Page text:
Pop Quiz: what are the costs of a white tee shirt?

In the process of doing some research on Joseph Bozich (Knights Apparel), I stumbled across a mention of an entrepreneurship award he won in 2005. Buried within the text was this tidbit:

KA’s model allows it to understand and control the cost components. For example, a plain white T-shirt with no collar or buttons has more than 20 different cost components. A hooded sweatshirt might have more than 100. Understanding the components and costs and how they affect the end product gives KA a strong competitive advantage as its price to produce is significantly lower.

20 cost components for a white tee shirt? Really? At first I thought that claim sounded crazy but doing a rough count on my fingers and toes, decided there are at least 20.

So the challenge today boys and girls, is to list as many factors or components that comprise the cost of a plain white tee shirt as you can. Good luck!

(p.s. this will also be helpful for an upcoming post on how to cost your products)

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  1. Wendy says:

    pattern, pattern-maker, marker, cutter, cutting machine, sewer, thread, scissor, needle, sewing machine, fabric, finishing (finisher?), iron, main label, wash label…

    hahaha i tried to include as many as I can think of… I’ve nothing else… =)

  2. Sabine says:

    first pattern
    first sample
    fast forward to final pattern and final (show) sample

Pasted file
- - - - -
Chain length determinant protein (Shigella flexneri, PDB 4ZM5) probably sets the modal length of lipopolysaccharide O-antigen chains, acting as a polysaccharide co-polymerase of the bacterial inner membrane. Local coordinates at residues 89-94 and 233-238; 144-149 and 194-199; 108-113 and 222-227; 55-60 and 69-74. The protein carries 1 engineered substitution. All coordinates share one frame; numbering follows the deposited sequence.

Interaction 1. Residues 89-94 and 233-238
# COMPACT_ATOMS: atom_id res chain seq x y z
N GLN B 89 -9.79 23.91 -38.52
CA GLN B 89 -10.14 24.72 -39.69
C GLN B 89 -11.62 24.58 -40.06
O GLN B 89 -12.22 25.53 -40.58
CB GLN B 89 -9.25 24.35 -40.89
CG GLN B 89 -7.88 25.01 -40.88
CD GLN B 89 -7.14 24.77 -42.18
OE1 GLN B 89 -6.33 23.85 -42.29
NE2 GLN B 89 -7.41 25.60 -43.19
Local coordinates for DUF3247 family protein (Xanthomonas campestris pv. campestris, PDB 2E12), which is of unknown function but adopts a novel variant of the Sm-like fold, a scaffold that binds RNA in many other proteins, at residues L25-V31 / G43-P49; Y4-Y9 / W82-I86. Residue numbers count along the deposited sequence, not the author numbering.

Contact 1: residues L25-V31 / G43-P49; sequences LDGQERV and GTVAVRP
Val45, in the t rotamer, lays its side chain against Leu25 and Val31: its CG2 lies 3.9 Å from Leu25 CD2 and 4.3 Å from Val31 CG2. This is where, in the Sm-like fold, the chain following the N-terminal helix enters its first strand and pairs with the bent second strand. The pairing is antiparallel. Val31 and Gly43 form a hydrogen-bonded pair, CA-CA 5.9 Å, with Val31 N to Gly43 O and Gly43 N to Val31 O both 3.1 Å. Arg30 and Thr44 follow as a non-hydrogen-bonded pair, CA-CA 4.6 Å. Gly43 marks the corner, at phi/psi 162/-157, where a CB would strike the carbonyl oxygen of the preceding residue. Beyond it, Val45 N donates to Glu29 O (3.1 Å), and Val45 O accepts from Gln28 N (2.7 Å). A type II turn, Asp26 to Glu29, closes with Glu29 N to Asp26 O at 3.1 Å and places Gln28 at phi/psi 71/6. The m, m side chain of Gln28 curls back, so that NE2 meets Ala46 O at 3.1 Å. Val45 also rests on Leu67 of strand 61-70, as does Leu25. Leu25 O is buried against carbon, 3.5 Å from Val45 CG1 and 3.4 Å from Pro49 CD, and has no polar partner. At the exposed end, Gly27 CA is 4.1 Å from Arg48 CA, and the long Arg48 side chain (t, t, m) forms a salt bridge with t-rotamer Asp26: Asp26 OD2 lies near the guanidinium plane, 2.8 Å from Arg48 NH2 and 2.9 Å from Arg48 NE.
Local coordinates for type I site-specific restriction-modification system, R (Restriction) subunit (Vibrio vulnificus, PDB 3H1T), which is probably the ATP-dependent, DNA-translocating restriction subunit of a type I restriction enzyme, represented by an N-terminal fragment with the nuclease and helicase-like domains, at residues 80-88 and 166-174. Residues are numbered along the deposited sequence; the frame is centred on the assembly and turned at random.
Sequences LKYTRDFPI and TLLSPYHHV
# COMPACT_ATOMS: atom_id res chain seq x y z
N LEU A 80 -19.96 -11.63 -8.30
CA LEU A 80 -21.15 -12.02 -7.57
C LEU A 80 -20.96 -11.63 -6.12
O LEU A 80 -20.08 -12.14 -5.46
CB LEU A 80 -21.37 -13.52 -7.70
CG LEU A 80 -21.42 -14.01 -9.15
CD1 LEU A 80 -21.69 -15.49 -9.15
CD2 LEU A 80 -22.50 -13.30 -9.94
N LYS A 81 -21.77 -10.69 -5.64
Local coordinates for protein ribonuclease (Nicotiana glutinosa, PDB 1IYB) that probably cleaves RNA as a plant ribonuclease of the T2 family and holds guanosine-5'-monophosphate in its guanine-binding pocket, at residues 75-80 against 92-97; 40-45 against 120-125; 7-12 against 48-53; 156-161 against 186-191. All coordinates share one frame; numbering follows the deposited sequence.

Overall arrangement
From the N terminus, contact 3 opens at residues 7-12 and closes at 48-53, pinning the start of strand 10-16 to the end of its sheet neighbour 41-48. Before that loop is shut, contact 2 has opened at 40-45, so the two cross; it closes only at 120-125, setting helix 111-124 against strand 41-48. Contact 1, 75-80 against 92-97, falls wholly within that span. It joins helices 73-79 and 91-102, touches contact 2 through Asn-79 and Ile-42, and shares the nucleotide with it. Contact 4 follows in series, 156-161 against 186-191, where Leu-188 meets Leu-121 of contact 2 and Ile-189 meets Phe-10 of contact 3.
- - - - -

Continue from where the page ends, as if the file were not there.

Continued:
marker layout
    calculate fabric use
    order 2 types of fabric, labels for all sizes, thread, seamtape (if used) packing material
    inspect materials
    laying wax paper, fabric, marker
    double checking with the cutters must to account for all pieces.
    bundling (if the factory is set up that way)
    assembly of 5 pieces of fabric using a serger (8 seams, 2x shoulder when attaching front to back, 2x sewing on the sleeve, 2x from sleeve down the side, closing neck, attaching neck, slightly different assembly with shorter underarm seam when dealing with tube knit bodies but same amount of seams)
    finishing seams on sleeves etc with a coverlock (4 seams) (unless there is a one-step process to attach the neck, then it would be that instead of one serger seam and one coverlock seam)
    not to forget the label which is either heat pressed on before assembly, attached on the left side seam during assembly or on the neck during finishing.
    getting it moved between different sections of the production floor, which would be miscellaneous labour cost along with general tool/equipment/machinery wear and tear)